The centered covariance would then be calculated as follows:
$$\sigma_{xy}’ = \frac{1}{n-1} \sum_{i}^{n} (x_i’ - \bar{x}’)(y_i’ - \bar{y}’)$$
But since after centering, $\bar{x}’ = 0$ and $\bar{y}’ = 0$ we have

$\sigma_{xy}’ = \frac{1}{n-1} \sum_{i}^{n} x_i’ y_i’$ which is our original covariance matrix if we resubstitute back the terms $x’ = x - \bar{x} \text{ and } y’ = y - \bar{y}$.

Even centering only one variable, e.g., xx wouldn’t affect the covariance:

$$\sigma_{\text{xy}} = \frac{1}{n-1} \sum_{i}^{n} (x_i’ - \bar{x}’)(y_i - \bar{y})$$

### 2. Scaling of variables does affect the covariance matrix

If one variable is scaled, e.g, from pounds into kilogram (1 pound = 0.453592 kg), it does affect the covariance and therefore influences the results of a PCA.

Let cc be the scaling factor for $x$

Given that the “original” covariance is calculated as

$$\sigma_{xy} = \frac{1}{n-1} \sum_{i}^{n} (x_i - \bar{x})(y_i - \bar{y})$$
the covariance after scaling would be calculated as:

$$\sigma_{xy}’ = \frac{1}{n-1} \sum_{i}^{n} (c \cdot x_i - c \cdot \bar{x})(y_i - \bar{y}) = \frac{c}{n-1} \sum_{i}^{n} (x_i - \bar{x})(y_i - \bar{y}) \Rightarrow \sigma_{xy}’ = c \cdot \sigma_{xy}$$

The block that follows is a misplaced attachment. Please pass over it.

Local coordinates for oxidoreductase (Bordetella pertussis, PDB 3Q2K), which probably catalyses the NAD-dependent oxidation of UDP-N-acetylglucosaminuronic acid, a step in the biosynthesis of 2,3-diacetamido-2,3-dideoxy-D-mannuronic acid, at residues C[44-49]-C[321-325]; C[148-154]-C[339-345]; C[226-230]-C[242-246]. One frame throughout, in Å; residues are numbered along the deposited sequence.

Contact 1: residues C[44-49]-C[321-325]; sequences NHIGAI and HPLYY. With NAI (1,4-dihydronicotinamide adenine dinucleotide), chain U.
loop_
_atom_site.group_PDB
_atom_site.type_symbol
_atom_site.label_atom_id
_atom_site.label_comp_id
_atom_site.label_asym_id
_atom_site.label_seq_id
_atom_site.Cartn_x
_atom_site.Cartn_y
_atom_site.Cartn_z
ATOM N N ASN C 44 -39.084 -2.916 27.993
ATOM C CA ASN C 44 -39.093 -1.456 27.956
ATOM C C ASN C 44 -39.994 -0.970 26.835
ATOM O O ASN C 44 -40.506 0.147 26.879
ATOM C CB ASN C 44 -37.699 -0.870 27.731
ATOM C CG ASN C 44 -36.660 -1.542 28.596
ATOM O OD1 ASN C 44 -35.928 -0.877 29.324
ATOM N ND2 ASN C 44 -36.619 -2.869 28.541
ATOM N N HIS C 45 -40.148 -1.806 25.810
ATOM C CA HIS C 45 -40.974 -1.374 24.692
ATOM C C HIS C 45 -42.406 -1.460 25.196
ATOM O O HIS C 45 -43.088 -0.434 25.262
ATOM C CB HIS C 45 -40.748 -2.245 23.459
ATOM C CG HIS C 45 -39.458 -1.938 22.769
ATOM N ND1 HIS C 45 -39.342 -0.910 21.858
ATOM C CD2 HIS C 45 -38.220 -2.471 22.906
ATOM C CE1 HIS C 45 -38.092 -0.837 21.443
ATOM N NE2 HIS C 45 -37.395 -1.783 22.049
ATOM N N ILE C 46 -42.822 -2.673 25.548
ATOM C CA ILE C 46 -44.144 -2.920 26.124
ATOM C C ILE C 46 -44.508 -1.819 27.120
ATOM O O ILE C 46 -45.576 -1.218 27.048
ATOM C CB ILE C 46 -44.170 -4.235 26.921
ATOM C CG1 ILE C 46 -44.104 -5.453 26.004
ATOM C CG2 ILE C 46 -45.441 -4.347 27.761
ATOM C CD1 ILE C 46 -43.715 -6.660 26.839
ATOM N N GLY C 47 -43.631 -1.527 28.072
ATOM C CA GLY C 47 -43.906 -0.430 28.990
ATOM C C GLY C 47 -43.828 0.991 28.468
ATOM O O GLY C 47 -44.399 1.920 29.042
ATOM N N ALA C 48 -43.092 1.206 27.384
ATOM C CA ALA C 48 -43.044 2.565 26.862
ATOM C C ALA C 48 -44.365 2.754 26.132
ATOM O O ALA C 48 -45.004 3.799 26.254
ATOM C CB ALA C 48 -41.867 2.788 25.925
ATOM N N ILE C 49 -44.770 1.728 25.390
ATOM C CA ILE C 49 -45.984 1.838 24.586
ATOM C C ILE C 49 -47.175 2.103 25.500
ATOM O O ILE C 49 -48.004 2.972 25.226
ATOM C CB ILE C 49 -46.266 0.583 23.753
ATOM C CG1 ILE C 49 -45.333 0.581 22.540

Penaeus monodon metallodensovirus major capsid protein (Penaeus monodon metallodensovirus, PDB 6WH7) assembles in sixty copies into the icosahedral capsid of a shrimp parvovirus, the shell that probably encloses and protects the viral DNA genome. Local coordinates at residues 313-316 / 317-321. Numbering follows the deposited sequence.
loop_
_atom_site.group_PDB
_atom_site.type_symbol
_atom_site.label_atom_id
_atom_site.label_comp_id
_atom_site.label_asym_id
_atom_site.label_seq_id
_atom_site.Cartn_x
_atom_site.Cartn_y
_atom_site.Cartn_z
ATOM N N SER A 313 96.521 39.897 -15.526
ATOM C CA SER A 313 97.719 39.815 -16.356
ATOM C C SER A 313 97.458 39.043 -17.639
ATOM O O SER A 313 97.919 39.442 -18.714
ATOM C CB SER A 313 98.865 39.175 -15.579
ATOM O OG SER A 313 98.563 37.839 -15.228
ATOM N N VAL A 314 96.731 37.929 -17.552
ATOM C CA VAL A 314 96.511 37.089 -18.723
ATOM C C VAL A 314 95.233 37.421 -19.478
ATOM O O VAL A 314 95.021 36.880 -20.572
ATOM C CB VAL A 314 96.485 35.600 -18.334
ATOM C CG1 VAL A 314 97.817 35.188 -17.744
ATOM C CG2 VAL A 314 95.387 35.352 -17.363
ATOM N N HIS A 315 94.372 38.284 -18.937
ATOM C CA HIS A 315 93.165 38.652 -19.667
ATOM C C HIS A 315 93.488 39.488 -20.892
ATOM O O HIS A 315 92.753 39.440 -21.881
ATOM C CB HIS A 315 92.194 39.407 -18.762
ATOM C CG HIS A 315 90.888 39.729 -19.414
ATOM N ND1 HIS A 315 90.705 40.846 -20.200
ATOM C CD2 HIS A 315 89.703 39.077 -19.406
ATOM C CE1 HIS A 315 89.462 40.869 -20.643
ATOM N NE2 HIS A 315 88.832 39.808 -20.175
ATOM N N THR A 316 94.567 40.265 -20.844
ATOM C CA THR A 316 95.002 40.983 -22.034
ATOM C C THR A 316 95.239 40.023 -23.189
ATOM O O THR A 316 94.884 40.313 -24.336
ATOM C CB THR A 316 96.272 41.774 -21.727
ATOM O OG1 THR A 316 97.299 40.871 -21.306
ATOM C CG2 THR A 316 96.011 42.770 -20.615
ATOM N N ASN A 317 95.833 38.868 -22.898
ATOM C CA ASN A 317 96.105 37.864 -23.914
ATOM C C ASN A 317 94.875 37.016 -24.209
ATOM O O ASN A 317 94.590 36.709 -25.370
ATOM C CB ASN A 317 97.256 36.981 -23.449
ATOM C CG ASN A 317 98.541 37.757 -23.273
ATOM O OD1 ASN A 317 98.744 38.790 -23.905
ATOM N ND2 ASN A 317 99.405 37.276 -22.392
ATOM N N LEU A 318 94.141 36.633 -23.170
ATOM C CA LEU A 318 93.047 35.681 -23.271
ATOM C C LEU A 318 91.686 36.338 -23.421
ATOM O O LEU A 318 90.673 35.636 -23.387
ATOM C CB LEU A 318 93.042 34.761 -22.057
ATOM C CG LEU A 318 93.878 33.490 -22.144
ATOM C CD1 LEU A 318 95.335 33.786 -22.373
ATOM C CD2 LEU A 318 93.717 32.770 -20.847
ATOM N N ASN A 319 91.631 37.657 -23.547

Therefore, the covariance after scaling one attribute by the constant $c$ will result in a rescaled covariance $c \sigma_{xy}$ So if we’d scaled $x$ from pounds to kilograms, the covariance between $x$ and $y$ will be 0.453592 times smaller.

### 3. Standardizing affects the covariance

Standardization of features will have an effect on the outcome of a PCA (assuming that the variables are originally not standardized). This is because we are scaling the covariance between every pair of variables by the product of the standard deviations of each pair of variables.

The equation for standardization of a variable is written as

$$z = \frac{x_i - \bar{x}}{\sigma}$$
The “original” covariance matrix:

$$\sigma_{xy} = \frac{1}{n-1} \sum_{i}^{n} (x_i - \bar{x})(y_i - \bar{y})$$
And after standardizing both variables:

$$x’ = \frac{x - \bar{x}}{\sigma_x} \text{ and } y’ =\frac{y - \bar{y}}{\sigma_y}$$

$$\sigma_{xy}’ = \frac{1}{n-1} \sum_{i}^{n} (x_i’ - 0)(y_i’ - 0) = \frac{1}{n-1} \sum_{i}^{n} \bigg(\frac{x - \bar{x}}{\sigma_x}\bigg)\bigg(\frac{y - \bar{y}}{\sigma_y}\bigg) = \frac{1}{(n-1) \cdot \sigma_x \sigma_y} \sum_{i}^{n} (x_i - \bar{x})(y_i - \bar{y})$$

$$\Rightarrow \sigma_{xy}’ = \frac{\sigma_{xy}}{\sigma_x \sigma_y}$$